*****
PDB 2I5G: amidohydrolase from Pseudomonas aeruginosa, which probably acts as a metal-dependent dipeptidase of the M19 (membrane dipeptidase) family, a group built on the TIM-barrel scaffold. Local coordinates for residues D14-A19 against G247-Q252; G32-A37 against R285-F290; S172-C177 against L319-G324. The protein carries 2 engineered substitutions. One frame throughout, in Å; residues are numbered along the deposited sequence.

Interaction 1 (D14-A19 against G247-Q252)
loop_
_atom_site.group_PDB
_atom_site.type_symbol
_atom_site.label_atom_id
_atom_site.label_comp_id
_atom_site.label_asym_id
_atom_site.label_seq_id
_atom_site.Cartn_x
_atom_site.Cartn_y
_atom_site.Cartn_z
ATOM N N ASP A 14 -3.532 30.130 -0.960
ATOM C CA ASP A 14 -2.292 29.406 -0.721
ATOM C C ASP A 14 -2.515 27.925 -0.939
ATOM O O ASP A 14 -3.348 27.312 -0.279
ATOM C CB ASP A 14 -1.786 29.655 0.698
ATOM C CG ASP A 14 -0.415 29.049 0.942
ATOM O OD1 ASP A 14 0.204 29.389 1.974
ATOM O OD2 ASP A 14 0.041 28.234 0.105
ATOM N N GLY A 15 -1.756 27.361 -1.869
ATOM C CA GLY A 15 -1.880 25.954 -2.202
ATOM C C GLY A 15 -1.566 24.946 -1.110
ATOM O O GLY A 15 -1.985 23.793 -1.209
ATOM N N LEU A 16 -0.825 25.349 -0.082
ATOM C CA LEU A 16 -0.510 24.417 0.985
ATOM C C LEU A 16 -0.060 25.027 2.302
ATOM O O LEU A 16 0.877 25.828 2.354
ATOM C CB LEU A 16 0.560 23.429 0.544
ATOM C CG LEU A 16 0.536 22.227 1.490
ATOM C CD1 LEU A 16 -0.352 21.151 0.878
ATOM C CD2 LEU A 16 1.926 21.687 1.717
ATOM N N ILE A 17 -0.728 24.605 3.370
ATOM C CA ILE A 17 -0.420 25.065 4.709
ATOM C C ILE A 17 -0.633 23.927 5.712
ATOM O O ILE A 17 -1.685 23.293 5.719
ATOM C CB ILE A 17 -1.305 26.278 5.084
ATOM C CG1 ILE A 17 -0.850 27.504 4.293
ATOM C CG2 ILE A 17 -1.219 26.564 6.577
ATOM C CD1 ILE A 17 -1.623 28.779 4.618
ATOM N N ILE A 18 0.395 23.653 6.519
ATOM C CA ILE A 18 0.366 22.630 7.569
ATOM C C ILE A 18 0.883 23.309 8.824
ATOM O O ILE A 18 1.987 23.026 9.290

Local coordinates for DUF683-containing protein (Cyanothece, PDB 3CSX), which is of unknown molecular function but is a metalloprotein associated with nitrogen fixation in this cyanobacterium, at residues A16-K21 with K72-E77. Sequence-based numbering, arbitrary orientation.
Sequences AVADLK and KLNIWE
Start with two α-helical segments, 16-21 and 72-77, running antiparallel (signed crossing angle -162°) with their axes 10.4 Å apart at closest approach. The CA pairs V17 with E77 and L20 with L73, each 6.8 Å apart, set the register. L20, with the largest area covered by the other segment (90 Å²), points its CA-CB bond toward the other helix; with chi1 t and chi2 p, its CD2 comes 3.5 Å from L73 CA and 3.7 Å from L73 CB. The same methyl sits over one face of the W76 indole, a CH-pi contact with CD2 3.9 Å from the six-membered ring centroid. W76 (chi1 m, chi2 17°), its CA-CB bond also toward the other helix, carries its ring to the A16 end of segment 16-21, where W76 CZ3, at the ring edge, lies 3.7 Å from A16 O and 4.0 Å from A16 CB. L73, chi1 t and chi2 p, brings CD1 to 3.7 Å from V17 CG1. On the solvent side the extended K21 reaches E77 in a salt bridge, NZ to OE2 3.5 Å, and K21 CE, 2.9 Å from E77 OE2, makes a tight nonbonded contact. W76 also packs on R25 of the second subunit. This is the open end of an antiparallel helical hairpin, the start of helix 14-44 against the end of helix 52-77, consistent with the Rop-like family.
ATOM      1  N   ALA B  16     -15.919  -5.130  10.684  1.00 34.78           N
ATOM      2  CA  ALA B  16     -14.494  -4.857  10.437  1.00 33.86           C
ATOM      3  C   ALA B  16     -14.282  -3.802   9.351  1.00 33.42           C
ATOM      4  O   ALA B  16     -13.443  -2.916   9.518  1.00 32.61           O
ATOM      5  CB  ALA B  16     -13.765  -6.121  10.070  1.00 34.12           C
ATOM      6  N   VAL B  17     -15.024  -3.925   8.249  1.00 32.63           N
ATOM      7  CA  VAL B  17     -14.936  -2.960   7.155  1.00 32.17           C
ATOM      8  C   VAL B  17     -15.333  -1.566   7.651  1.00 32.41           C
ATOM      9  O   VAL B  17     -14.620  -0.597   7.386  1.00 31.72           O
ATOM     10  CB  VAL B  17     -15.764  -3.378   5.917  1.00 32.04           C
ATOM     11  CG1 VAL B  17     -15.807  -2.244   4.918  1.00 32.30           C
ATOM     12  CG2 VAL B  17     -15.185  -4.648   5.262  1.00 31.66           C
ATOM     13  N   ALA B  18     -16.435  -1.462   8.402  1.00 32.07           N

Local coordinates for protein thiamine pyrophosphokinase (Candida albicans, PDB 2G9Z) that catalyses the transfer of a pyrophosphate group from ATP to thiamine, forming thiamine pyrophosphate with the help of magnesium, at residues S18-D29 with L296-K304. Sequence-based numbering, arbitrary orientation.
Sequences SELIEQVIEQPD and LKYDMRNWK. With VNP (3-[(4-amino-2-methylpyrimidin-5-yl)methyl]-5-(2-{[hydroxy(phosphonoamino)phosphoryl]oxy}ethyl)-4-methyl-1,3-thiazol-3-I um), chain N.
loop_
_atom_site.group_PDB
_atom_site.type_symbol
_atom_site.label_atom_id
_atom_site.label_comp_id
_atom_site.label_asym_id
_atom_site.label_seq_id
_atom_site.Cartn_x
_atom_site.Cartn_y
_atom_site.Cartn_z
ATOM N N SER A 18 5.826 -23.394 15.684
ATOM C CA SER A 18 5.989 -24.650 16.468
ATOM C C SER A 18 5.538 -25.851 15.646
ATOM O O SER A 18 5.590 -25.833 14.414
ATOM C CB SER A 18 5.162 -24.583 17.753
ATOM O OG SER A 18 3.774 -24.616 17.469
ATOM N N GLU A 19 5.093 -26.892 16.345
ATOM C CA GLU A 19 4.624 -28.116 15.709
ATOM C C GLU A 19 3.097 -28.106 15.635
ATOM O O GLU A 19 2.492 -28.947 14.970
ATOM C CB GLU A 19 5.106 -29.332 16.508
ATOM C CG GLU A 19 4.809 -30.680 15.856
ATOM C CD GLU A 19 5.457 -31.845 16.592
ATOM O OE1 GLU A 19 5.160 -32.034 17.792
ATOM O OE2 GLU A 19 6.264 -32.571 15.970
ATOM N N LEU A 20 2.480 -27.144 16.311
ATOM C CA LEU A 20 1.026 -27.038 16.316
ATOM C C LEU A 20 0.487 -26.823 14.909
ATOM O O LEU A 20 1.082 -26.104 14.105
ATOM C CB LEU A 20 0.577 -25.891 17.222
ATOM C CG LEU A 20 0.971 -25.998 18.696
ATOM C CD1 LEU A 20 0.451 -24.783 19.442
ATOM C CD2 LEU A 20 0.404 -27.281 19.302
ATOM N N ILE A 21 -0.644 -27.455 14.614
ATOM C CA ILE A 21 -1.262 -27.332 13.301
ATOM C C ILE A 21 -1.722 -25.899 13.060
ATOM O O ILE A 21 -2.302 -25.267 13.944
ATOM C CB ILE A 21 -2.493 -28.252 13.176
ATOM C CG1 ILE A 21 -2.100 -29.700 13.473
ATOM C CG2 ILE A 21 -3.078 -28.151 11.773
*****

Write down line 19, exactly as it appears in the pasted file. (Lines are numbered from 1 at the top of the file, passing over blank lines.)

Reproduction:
ATOM O OD1 ASP A 14 0.204 29.389 1.974